Nuclear weapons in a new geopolitical reality. An urgent need for new arms control initiatives

February 15, 2019 - nr.109


1.  The AIV recommends that the Netherlands submit a proposal to the General Assembly of the United Nations to the effect that an authoritative international commission – similar to the World Commission on Environment and Development (the Brundtland Commission), which published the report entitled ‘Our Common Future’ on global environmental threats and development issues – should outline the path towards agreements on controlling risks, quantities and types of weapons.

2.   The Netherlands and other European countries should speak out more forcefully in favour of preserving the INF Treaty. They can call on the two nuclear superpowers to continue working to that end over the next six months (withdrawal process). It is very much in Europe’s interests to make effective agreements to prevent an arms race involving intermediate-range weapons, and to involve states other than Russia, particularly China. Should Russia ultimately prove unwilling to negotiate on the removal of weapon systems banned under the INF Treaty, and should the United States subsequently withdraw definitively from the Treaty, NATO should consider further steps. In view of the importance of the INF Treaty for Europe’s stability and security, the European NATO member countries should take the lead on this. Through the EU as well, European leaders should make it clear to President Putin that Russia’s violation of the INF Treaty is seriously damaging relations with Russia and that such actions will not be without consequences. If required, the AIV is willing to advise on possible further steps if the INF Treaty collapses.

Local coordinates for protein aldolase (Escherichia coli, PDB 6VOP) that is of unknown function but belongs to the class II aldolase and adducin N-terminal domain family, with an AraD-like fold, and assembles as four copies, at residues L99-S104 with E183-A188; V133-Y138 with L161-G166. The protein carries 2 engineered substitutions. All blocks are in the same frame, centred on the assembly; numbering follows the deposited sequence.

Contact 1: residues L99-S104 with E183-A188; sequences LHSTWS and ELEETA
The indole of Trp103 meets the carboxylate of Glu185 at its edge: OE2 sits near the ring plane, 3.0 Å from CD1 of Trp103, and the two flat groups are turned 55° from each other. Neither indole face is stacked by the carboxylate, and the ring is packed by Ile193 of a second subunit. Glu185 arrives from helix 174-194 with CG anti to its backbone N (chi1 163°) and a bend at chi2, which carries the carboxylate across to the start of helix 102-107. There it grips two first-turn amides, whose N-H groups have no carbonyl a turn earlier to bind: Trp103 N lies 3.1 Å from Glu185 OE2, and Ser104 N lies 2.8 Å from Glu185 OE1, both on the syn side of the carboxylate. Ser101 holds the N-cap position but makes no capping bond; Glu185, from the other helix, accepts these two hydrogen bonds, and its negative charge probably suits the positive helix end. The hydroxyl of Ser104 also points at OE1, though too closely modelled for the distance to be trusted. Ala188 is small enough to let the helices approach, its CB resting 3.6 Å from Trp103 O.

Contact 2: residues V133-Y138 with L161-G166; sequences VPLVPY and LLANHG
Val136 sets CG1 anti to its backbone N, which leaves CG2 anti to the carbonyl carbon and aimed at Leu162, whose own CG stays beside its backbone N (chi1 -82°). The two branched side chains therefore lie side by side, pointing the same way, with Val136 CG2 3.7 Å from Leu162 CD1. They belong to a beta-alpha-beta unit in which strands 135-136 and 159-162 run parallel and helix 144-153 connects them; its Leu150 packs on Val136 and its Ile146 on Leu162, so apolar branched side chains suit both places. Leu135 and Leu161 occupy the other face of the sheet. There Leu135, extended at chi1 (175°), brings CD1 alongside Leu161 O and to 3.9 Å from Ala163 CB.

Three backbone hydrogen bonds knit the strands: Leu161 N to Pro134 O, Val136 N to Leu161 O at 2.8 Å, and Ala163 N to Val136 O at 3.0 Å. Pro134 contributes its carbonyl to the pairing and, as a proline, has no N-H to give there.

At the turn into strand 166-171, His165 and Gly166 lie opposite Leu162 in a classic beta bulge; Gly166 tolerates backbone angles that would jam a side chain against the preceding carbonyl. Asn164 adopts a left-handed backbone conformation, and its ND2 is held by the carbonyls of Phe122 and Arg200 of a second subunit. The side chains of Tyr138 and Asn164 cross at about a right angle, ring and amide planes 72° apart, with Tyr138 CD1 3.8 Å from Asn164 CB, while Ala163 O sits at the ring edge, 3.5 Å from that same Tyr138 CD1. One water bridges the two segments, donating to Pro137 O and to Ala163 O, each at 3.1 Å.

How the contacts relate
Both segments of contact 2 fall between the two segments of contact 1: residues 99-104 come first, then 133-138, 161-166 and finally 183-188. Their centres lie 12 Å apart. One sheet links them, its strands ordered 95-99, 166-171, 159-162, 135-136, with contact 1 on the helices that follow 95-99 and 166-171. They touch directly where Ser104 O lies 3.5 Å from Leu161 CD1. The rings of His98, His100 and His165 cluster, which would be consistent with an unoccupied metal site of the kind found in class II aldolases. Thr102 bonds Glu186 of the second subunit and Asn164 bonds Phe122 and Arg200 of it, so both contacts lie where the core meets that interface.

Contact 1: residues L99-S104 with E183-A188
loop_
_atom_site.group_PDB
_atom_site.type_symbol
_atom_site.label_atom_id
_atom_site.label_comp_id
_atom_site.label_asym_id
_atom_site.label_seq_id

3.  The AIV is of the opinion that within NATO the Netherlands should propose opening a strategic dialogue with Russia on shared interests in relation to controlling and reducing nuclear weapons, in order to gradually bring about multilateral nuclear disarmament. Initially, this would focus on confidence-building measures and nuclear risk reduction. A concerted effort to stop further proliferation of nuclear weapons is also key. Ideally, negotiations on the drastic mutual reduction of sub-strategic nuclear weapons should lead to their total elimination from Europe (including the European part of Russia). Within NATO, the Netherlands could take the lead in initiating these negotiations, but the talks must not jeopardise the security of our country or the Alliance.

4.  The Netherlands must fulfil its obligations as agreed within NATO concerning conventional military capabilities. The prevention of war is based on a balanced mix of diplomatic conflict management and deterrence. A substantial enhancement of NATO’s conventional capabilities in Europe and compliance with NATO obligations are crucial in order for Allied policy aimed at preventing war to be credible and effective. Balanced conventional capabilities in Europe reduce the risk of a military conflict between Russia and NATO and with it, the risk of nuclear weapons being used. A solid conventional defence not only raises the nuclear threshold but also provides opportunities for arms control and disarmament.

5.   Partly in the light of the United States’ current foreign policy, which is weakening the international multilateral order, there must be scope for discussion on greater European military self-reliance. Europe is dependent on the US military, both in conventional and nuclear terms. This is not expected to change in the near future. A strong security relationship with the United States therefore remains essential for Europe. The AIV would consider it highly undesirable for new nuclear-weapon states to emerge in Europe.